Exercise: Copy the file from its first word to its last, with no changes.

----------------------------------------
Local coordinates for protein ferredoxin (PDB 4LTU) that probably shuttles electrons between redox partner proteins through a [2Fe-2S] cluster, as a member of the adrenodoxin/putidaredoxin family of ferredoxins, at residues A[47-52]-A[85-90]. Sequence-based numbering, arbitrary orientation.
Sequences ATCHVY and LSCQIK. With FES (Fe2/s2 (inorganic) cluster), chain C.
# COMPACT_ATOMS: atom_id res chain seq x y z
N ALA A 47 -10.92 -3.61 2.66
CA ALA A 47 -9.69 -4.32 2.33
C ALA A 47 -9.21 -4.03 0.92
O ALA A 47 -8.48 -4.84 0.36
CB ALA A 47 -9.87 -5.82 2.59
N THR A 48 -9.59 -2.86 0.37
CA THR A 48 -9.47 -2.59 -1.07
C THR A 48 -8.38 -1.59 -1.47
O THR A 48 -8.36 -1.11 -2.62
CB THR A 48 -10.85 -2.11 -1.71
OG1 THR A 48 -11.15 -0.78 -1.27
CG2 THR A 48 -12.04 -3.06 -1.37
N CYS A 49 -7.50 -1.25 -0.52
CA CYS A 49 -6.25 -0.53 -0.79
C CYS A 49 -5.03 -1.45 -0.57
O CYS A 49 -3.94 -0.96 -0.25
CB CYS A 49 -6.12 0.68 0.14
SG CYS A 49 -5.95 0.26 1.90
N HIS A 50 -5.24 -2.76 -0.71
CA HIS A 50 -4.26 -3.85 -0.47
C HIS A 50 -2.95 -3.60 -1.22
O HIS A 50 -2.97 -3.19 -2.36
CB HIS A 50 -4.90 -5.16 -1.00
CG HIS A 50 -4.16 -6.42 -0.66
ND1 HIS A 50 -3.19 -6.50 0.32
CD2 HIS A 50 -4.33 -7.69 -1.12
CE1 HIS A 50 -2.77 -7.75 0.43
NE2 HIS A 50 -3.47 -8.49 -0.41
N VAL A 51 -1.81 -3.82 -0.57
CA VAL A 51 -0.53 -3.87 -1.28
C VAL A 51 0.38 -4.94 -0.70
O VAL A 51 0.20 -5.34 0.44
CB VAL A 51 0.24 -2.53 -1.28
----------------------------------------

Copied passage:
Local coordinates for protein ferredoxin (PDB 4LTU) that probably shuttles electrons between redox partner proteins through a [2Fe-2S] cluster, as a member of the adrenodoxin/putidaredoxin family of ferredoxins, at residues A[47-52]-A[85-90]. Sequence-based numbering, arbitrary orientation.
Sequences ATCHVY and LSCQIK. With FES (Fe2/s2 (inorganic) cluster), chain C.
# COMPACT_ATOMS: atom_id res chain seq x y z
N ALA A 47 -10.92 -3.61 2.66
CA ALA A 47 -9.69 -4.32 2.33
C ALA A 47 -9.21 -4.03 0.92
O ALA A 47 -8.48 -4.84 0.36
CB ALA A 47 -9.87 -5.82 2.59
N THR A 48 -9.59 -2.86 0.37
CA THR A 48 -9.47 -2.59 -1.07
C THR A 48 -8.38 -1.59 -1.47
O THR A 48 -8.36 -1.11 -2.62
CB THR A 48 -10.85 -2.11 -1.71
OG1 THR A 48 -11.15 -0.78 -1.27
CG2 THR A 48 -12.04 -3.06 -1.37
N CYS A 49 -7.50 -1.25 -0.52
CA CYS A 49 -6.25 -0.53 -0.79
C CYS A 49 -5.03 -1.45 -0.57
O CYS A 49 -3.94 -0.96 -0.25
CB CYS A 49 -6.12 0.68 0.14
SG CYS A 49 -5.95 0.26 1.90
N HIS A 50 -5.24 -2.76 -0.71
CA HIS A 50 -4.26 -3.85 -0.47
C HIS A 50 -2.95 -3.60 -1.22
O HIS A 50 -2.97 -3.19 -2.36
CB HIS A 50 -4.90 -5.16 -1.00
CG HIS A 50 -4.16 -6.42 -0.66
ND1 HIS A 50 -3.19 -6.50 0.32
CD2 HIS A 50 -4.33 -7.69 -1.12
CE1 HIS A 50 -2.77 -7.75 0.43
NE2 HIS A 50 -3.47 -8.49 -0.41
N VAL A 51 -1.81 -3.82 -0.57
CA VAL A 51 -0.53 -3.87 -1.28
C VAL A 51 0.38 -4.94 -0.70
O VAL A 51 0.20 -5.34 0.44
CB VAL A 51 0.24 -2.53 -1.28